Dr. Dan Winer received an Honor’s BSc in immunology from the University of Toronto, followed by an MD from the University of Ottawa in 2002. He then completed residency training in Anatomical Pathology at the University of Toronto in 2007. Subsequently, Dr. Winer did a three-year post doc in immunology at Stanford University in the laboratory of Stanford Blood Center director, Dr. Edgar Engleman. During this time, Dr. Winer spearheaded a new initiative which identified the adaptive immune system as an important player in the control of metabolic diseases such as obesity related insulin resistance and type 2 diabetes. This work helped promote a new field in biomedical scientific research called “immunometabolism”, and the findings of this work have been identified as being among the top 10 most important “breakthroughs of the decade” (2005-2015) in metabolic sciences (Cell Metabolism). Dr. D. Winer returned to Canada in 2010 and became an Assistant Professor at the University of Toronto in 2011, where he ran an immunology lab associated with the Toronto General Research Institute (TGHRI). He next joined the Buck Institute for Research on Aging, associated with the University of Southern California (USC), as an Associate Professor in 2019. His lab at the Buck Institute investigates how the immune system is altered with aging and how the immune system controls aging and age-related chronic disease. Dr. D. Winer is the recipient of several awards including the Hubert Wolfe Award in Endocrine Pathology, the Benjamin Castleman Award for human pathology research (sponsored by the United States and Canadian Academy of Pathology and the Massachusetts General Hospital), the Amgen early investigator award (Endocrine Society), and a Canada Research Chair in Immunometabolism.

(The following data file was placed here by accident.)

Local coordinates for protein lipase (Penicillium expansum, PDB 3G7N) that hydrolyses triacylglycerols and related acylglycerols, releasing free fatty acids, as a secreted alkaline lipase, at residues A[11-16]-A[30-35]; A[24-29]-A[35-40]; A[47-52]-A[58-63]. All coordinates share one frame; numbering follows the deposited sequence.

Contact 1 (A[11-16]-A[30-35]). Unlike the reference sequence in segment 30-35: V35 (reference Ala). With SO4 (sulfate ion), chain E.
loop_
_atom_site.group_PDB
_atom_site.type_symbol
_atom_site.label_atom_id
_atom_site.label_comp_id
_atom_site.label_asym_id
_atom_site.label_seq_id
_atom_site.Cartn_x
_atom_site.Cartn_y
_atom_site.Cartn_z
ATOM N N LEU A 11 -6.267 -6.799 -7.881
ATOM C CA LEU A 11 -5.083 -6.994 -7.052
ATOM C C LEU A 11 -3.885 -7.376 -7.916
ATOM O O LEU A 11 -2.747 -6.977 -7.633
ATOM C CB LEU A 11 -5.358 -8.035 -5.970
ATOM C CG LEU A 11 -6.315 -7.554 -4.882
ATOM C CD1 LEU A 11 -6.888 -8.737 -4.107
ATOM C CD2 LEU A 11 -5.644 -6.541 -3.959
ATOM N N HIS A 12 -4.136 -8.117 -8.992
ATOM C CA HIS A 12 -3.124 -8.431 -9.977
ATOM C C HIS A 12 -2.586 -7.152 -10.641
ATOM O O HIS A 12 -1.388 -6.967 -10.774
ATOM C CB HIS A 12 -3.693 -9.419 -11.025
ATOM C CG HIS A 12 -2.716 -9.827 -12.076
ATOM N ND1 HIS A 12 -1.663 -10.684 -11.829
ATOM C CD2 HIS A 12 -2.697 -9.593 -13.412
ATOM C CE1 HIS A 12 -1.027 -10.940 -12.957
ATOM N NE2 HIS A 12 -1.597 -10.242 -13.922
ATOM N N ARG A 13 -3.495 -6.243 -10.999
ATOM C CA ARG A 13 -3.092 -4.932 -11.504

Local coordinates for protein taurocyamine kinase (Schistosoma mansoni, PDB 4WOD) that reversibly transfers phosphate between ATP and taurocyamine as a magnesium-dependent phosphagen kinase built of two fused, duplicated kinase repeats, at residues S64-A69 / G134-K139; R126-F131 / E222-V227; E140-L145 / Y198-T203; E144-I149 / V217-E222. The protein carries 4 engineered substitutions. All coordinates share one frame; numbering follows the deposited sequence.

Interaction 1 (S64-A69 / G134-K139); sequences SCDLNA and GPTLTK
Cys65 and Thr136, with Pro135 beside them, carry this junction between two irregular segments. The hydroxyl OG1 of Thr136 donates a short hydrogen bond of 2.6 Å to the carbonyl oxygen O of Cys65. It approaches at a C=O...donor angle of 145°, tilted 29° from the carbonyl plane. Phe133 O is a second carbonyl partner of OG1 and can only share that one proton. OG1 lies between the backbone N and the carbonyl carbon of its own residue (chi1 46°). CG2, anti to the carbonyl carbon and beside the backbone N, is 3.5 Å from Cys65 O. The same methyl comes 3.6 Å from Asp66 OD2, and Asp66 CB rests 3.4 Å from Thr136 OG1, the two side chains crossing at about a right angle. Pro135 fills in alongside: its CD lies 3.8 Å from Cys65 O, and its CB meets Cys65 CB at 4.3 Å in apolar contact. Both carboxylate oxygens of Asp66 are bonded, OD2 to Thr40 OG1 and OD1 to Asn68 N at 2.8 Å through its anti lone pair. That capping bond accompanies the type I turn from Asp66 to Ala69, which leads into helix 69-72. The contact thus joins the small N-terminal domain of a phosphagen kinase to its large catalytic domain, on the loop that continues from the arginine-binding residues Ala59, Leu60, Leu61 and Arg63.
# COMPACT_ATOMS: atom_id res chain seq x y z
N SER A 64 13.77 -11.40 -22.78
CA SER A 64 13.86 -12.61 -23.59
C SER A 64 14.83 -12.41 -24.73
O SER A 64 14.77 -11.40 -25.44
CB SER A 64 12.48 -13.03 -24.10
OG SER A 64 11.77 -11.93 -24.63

Aging is associated with an increasing prevalence of most chronic diseases, as well as increased mortality, morbidity and frailty, and reduced quality of life worldwide. With an increasingly elderly global population, aging is creating an enormous and growing health, social, and economic burden. In recent years, research has identified several prime molecular and cellular causes of aging, with one of these causes being a low level of persistent inflammation, called “inflammaging”, within the body. Inflammaging is speculated to drive many chronic diseases of aging, such as cardiovascular, metabolic and neurodegenerative diseases, but is also a main contributor to immunosenescence, the changes of immune cells with age, including a reduction in immunological robustness. Here, in this talk, we will review the major mechanisms by which aging causes of low levels of basal inflammation throughout the body. Some of these mechanisms include cell endogenous causes such as DNA damage, dysfunctional telomeres, epigenetic disruption, mitogenic signals, and oxidative stress. Other mechanisms driving inflammaging including exogenous influences like chronic infections (e.g. CMV), lifestyle-induced obesity, diet and nutrition, social and cultural changes. We will then focus on recent research being conducted by the lab looking at factors induced by an unhealthy Western diet, namely high insulin levels, in driving inflammation with age. Overall, this talk will educate the audience on established and upcoming causes of chronic inflammation with age.